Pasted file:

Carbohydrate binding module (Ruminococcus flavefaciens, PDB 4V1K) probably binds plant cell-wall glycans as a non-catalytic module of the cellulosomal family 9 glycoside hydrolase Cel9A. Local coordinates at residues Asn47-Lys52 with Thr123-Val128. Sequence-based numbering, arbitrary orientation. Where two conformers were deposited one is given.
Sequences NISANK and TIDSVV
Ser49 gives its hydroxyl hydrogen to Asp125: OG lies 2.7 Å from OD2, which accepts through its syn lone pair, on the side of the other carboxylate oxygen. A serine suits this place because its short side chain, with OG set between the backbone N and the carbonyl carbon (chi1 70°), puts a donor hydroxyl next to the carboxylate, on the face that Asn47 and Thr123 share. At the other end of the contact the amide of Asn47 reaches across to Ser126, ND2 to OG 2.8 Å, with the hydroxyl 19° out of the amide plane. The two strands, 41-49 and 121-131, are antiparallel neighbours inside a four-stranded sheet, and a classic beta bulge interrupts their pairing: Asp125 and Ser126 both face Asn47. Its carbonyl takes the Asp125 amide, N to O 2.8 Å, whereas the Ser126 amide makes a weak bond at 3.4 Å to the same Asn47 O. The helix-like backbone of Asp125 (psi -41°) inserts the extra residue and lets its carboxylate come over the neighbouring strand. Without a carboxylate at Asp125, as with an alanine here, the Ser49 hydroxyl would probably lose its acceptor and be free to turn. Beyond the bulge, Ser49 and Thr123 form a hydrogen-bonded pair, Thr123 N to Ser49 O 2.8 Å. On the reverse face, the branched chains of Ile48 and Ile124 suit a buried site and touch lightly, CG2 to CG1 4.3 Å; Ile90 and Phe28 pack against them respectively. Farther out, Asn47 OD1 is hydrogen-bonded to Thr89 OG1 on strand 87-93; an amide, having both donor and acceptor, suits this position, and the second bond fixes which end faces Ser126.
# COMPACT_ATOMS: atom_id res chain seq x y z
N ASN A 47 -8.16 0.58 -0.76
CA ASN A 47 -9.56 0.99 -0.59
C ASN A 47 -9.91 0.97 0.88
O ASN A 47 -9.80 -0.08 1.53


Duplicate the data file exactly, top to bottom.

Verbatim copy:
Carbohydrate binding module (Ruminococcus flavefaciens, PDB 4V1K) probably binds plant cell-wall glycans as a non-catalytic module of the cellulosomal family 9 glycoside hydrolase Cel9A. Local coordinates at residues Asn47-Lys52 with Thr123-Val128. Sequence-based numbering, arbitrary orientation. Where two conformers were deposited one is given.
Sequences NISANK and TIDSVV
Ser49 gives its hydroxyl hydrogen to Asp125: OG lies 2.7 Å from OD2, which accepts through its syn lone pair, on the side of the other carboxylate oxygen. A serine suits this place because its short side chain, with OG set between the backbone N and the carbonyl carbon (chi1 70°), puts a donor hydroxyl next to the carboxylate, on the face that Asn47 and Thr123 share. At the other end of the contact the amide of Asn47 reaches across to Ser126, ND2 to OG 2.8 Å, with the hydroxyl 19° out of the amide plane. The two strands, 41-49 and 121-131, are antiparallel neighbours inside a four-stranded sheet, and a classic beta bulge interrupts their pairing: Asp125 and Ser126 both face Asn47. Its carbonyl takes the Asp125 amide, N to O 2.8 Å, whereas the Ser126 amide makes a weak bond at 3.4 Å to the same Asn47 O. The helix-like backbone of Asp125 (psi -41°) inserts the extra residue and lets its carboxylate come over the neighbouring strand. Without a carboxylate at Asp125, as with an alanine here, the Ser49 hydroxyl would probably lose its acceptor and be free to turn. Beyond the bulge, Ser49 and Thr123 form a hydrogen-bonded pair, Thr123 N to Ser49 O 2.8 Å. On the reverse face, the branched chains of Ile48 and Ile124 suit a buried site and touch lightly, CG2 to CG1 4.3 Å; Ile90 and Phe28 pack against them respectively. Farther out, Asn47 OD1 is hydrogen-bonded to Thr89 OG1 on strand 87-93; an amide, having both donor and acceptor, suits this position, and the second bond fixes which end faces Ser126.
# COMPACT_ATOMS: atom_id res chain seq x y z
N ASN A 47 -8.16 0.58 -0.76
CA ASN A 47 -9.56 0.99 -0.59
C ASN A 47 -9.91 0.97 0.88
O ASN A 47 -9.80 -0.08 1.53